author={Edward J. Zipser and Daniel J. Cecil and Chuntao Liu and Stephen W. Nesbitt and David P. Yorty},
  journal={Bulletin of the American Meteorological Society},
The instruments on the Tropical Rainfall Measuring Mission (TRMM) satellite have been observing storms as well as rainfall since December 1997. This paper shows the results of a systematic search through seven full years of the TRMM database to find indicators of uncommonly intense storms. These include strong (> 40 dBZ) radar echoes extending to great heights, high lightning flash rates, and very low brightness temperatures at 37 and 85 GHz. These are used as proxy variables, indicating… 
Passive Microwave Brightness Temperatures as Proxies for Hailstorms
Abstract The Tropical Rainfall Measuring Mission (TRMM) satellite has been used to infer distributions of intense thunderstorms. Besides the lightning measurements from TRMM, the radar reflectivities
Where Are the Lightning Hotspots on Earth
AbstractPrevious total lightning climatology studies using Tropical Rainfall Measuring Mission (TRMM) Lightning Imaging Sensor (LIS) observations were reported at coarse resolution (0.5°) and
Relationships between lightning flash rates and radar reflectivity vertical structures in thunderstorms over the tropics and subtropics
[1] Relationships between the vertical profile of radar reflectivity and lightning flash rates are investigated using 13 years of Tropical Rainfall Measuring Mission (TRMM) observations during
Do the Tallest Convective Cells over the Tropical Ocean Have Slow Updrafts
Far from continents, a few storms lift precipitation-size ice particles into the stratosphere, 17 to 18 km above the tropical ocean. This study is the first to examine the observed properties of a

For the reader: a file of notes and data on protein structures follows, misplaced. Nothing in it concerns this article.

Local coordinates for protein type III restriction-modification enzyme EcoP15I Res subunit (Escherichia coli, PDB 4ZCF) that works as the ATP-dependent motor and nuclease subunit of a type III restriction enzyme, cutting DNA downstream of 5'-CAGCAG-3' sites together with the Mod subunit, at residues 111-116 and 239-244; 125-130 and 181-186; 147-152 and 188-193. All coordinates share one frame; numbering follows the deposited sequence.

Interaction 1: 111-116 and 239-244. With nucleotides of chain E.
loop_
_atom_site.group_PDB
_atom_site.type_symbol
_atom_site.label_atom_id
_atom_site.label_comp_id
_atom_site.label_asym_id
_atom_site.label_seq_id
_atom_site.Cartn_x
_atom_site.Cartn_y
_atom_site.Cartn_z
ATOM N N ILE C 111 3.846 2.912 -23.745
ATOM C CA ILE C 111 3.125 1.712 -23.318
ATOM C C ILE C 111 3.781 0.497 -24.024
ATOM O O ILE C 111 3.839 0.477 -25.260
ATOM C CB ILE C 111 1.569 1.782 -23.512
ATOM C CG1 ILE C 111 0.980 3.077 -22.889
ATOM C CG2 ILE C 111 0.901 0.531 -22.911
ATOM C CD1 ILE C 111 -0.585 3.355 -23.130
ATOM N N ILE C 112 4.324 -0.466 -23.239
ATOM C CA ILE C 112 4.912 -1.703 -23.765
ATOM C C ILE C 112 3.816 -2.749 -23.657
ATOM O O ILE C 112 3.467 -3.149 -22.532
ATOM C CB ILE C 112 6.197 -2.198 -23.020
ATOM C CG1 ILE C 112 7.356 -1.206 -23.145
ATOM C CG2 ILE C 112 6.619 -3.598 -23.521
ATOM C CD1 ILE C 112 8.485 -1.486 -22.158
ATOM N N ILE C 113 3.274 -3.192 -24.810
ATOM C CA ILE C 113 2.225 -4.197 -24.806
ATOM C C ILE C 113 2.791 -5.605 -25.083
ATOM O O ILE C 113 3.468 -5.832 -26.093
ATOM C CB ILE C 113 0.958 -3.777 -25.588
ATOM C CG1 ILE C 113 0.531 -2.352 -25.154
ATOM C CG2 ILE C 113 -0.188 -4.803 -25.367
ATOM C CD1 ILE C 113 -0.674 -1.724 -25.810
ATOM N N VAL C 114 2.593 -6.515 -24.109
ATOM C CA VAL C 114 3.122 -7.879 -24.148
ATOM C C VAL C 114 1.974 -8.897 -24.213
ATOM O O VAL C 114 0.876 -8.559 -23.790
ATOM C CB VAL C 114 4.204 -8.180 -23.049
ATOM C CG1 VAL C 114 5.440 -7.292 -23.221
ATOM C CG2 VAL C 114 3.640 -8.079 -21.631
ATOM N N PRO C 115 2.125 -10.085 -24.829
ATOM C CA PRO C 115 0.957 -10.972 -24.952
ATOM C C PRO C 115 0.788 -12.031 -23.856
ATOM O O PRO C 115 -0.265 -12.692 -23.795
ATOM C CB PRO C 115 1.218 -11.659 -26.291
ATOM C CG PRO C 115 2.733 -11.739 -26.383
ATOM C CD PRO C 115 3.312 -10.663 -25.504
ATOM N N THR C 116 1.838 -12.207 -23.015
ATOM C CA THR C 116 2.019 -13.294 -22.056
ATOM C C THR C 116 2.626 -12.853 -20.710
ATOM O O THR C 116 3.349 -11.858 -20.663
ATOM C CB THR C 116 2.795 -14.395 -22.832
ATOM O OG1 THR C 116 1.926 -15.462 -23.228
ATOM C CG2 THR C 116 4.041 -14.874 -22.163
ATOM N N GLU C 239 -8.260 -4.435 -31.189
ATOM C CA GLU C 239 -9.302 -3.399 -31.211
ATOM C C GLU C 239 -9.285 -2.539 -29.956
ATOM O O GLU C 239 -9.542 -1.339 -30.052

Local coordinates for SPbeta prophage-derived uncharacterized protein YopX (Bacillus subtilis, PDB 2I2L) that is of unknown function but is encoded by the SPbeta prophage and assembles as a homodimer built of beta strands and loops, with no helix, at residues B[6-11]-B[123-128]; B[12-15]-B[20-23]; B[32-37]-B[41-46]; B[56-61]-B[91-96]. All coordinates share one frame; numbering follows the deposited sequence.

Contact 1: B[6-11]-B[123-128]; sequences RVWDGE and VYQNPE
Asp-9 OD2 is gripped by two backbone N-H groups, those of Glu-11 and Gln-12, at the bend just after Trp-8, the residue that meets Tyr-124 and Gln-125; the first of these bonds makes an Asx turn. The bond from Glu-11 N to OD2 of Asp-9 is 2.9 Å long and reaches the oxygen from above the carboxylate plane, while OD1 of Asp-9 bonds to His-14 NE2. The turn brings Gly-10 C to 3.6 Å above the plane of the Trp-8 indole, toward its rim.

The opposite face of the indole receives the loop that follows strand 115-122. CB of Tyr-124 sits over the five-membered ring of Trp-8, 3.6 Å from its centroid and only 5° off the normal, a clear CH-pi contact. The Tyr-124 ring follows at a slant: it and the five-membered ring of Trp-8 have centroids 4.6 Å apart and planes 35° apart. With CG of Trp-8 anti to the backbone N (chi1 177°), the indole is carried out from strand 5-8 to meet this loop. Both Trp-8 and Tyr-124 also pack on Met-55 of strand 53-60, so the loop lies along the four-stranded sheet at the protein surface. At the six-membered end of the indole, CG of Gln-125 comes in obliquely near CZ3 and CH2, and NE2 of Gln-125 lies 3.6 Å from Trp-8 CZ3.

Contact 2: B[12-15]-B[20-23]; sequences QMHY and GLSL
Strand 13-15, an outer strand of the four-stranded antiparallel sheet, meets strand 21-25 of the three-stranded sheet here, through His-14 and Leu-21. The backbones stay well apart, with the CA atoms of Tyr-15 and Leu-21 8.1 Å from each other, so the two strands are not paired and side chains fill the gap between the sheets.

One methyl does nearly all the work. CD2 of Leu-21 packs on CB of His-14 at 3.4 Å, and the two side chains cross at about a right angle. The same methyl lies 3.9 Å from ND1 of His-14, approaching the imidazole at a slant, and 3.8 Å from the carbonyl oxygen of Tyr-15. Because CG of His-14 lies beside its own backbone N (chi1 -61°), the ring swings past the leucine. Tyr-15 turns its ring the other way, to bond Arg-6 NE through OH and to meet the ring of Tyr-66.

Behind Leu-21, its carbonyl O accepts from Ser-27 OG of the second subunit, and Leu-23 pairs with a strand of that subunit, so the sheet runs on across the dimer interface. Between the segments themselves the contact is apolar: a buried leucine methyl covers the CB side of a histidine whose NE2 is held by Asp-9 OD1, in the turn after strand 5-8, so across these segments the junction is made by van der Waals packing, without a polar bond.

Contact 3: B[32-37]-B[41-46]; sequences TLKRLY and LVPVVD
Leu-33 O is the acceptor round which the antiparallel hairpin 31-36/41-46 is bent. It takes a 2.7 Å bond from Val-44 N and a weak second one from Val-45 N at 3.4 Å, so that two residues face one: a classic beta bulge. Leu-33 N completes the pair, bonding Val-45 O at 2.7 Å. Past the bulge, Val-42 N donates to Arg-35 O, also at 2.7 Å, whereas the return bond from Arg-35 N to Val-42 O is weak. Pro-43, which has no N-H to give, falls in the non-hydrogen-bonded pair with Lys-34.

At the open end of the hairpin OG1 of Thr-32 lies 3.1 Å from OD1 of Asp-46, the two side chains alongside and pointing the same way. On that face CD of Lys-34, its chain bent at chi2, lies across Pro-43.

The variable nature of convection in the tropics and subtropics: A legacy of 16 years of the Tropical Rainfall Measuring Mission satellite
The multiyear data set shows convection varying not only in amount but also in its very nature across the oceans, continents, islands, and mountain ranges of the tropics and subtropics.
Severe convection and lightning in subtropical South America
Satellite radar and radiometer data show that subtropical South America has the world's deepest convective storms, robust mesoscale convective systems, and very frequent large hail. We determine
Lightning Measurements from Satellites and Significance for Storms in the Mediterranean
In this chapter we demonstrate how lightning can be measured from space, and how thunderstorm clouds can be identified and characterized by using combinations of satellite data. This is done over the
TRMM LIS Climatology of Thunderstorm Occurrence and Conditional Lightning Flash Rates
AbstractThe Lightning Imaging Sensor (LIS) on the Tropical Rainfall Measuring Mission (TRMM) satellite has previously been used to build climatologies of mean lightning flash rate across the global
Relating Passive 37-GHz Scattering to Radar Profiles in Strong Convection
Abstract Tropical Rainfall Measuring Mission (TRMM) Microwave Imager and precipitation radar measurements are examined for strong convective systems. Storms having similar values of minimum 37-GHz